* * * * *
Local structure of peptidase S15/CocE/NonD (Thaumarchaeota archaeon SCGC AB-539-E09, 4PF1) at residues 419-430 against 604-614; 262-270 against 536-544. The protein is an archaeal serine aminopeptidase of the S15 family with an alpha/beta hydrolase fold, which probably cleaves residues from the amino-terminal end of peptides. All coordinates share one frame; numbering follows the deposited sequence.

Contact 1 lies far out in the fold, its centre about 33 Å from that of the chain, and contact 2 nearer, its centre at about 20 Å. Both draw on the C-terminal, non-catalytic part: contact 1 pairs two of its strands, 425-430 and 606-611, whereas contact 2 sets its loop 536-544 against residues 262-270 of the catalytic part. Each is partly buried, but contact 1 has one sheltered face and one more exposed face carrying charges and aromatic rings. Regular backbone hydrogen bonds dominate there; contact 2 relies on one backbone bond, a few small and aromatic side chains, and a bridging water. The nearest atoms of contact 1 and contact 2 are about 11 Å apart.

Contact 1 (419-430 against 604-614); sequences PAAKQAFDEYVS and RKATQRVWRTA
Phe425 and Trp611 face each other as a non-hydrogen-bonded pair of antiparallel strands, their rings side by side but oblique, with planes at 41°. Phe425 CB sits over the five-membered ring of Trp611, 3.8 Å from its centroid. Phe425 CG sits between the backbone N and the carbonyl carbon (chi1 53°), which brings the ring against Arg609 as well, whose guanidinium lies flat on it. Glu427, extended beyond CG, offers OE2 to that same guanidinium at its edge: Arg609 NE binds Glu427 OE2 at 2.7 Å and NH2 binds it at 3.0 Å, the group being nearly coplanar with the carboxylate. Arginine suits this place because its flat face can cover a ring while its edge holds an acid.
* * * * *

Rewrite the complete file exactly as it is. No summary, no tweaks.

Local structure of peptidase S15/CocE/NonD (Thaumarchaeota archaeon SCGC AB-539-E09, 4PF1) at residues 419-430 against 604-614; 262-270 against 536-544. The protein is an archaeal serine aminopeptidase of the S15 family with an alpha/beta hydrolase fold, which probably cleaves residues from the amino-terminal end of peptides. All coordinates share one frame; numbering follows the deposited sequence.

Contact 1 lies far out in the fold, its centre about 33 Å from that of the chain, and contact 2 nearer, its centre at about 20 Å. Both draw on the C-terminal, non-catalytic part: contact 1 pairs two of its strands, 425-430 and 606-611, whereas contact 2 sets its loop 536-544 against residues 262-270 of the catalytic part. Each is partly buried, but contact 1 has one sheltered face and one more exposed face carrying charges and aromatic rings. Regular backbone hydrogen bonds dominate there; contact 2 relies on one backbone bond, a few small and aromatic side chains, and a bridging water. The nearest atoms of contact 1 and contact 2 are about 11 Å apart.

Contact 1 (419-430 against 604-614); sequences PAAKQAFDEYVS and RKATQRVWRTA
Phe425 and Trp611 face each other as a non-hydrogen-bonded pair of antiparallel strands, their rings side by side but oblique, with planes at 41°. Phe425 CB sits over the five-membered ring of Trp611, 3.8 Å from its centroid. Phe425 CG sits between the backbone N and the carbonyl carbon (chi1 53°), which brings the ring against Arg609 as well, whose guanidinium lies flat on it. Glu427, extended beyond CG, offers OE2 to that same guanidinium at its edge: Arg609 NE binds Glu427 OE2 at 2.7 Å and NH2 binds it at 3.0 Å, the group being nearly coplanar with the carboxylate. Arginine suits this place because its flat face can cover a ring while its edge holds an acid.